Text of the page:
The Chaldean bishop Thoma Audo wrote in his foreword to Simto d-le?ono suryoyo (Mosul 1896) on page 9 the following:"The names suroyo and suryoyo are according to famous teachers, among them the well-known French author Renan, a construction of the Greeks." To facilitate the pronunciation of the word a?uroyo or a?uroyo the Greeks changed the flat, dental, fricative consonant ? in a?uroyo to s and the flat palato-fricative alveolar consonant ? in a?uroyo also to the above mentioned consonant, since the latter was missing in the Greek alphabet. For simplicity and to avoid Greek negation, the initial a, which would have meant "not Assyrian", was removed and hence the name Syria and Syrian was created.

I would like to draw the reader's attention to the quotation above. After the Assyrian Association of Sweden printed and released the second edition of Audo's dictionary, bishop Isa Cicek released an own version of the dictionary in the Netherlands. By arbitrarily removing the quotation above, he committed a crime against the copyright.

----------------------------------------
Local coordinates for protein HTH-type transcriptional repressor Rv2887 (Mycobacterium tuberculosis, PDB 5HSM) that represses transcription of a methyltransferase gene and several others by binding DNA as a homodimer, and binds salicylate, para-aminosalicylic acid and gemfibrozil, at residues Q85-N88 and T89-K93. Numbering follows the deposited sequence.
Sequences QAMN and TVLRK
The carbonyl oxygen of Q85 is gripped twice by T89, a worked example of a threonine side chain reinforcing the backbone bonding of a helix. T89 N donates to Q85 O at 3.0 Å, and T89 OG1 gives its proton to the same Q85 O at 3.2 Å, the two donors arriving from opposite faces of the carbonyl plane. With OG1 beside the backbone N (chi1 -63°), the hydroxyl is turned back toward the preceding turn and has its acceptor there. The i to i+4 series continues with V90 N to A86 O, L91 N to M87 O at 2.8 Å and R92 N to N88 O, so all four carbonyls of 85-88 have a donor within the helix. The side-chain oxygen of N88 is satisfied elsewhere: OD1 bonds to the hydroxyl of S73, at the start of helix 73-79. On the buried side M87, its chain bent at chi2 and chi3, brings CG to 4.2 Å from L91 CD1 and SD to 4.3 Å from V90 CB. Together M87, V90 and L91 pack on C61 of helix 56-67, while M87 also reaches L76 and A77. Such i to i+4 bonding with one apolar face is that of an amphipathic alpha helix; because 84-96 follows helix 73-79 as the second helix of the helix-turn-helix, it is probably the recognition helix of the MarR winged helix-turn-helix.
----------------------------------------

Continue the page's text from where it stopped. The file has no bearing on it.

The Jews, who are closely related to the Assyrians both ethnically and linguistically with regard to the origins of Abraham, call their script "Assyrian script".

In his book "Hebrew Grammar", edited and published by E. Rِdiger, translated to Swedish by A. F. Wimmercranz and Arvid Sundberg and published in Uppsala 1849, the author Wilhelm Gesenius wrote the following on page 15 in the first chapter about letters and their vocal significance: "The letter characters currently used by the Hebrews, with which the Old Testament's manuscripts are written, usually called Quadratic script, also Assyrian script, are not the original ones." If the Jews already in old times well knew about the Aramaic language but still call their script Assyrian and not Aramaic, there is every reason to question the term"Aramaic script" for the Assyrian script. The term used by the Jews refutes all statements about the extinction of the Assyrian script.

Secondly, the history books do not indicate any political, military or scientific Aramaic greatness. How this linguistic conquest could take place without the necessary means of power for such a development seems incomprehensible to me. Therefore I advocate that the term "Syrian" does not have anything to do with the term Aramaic.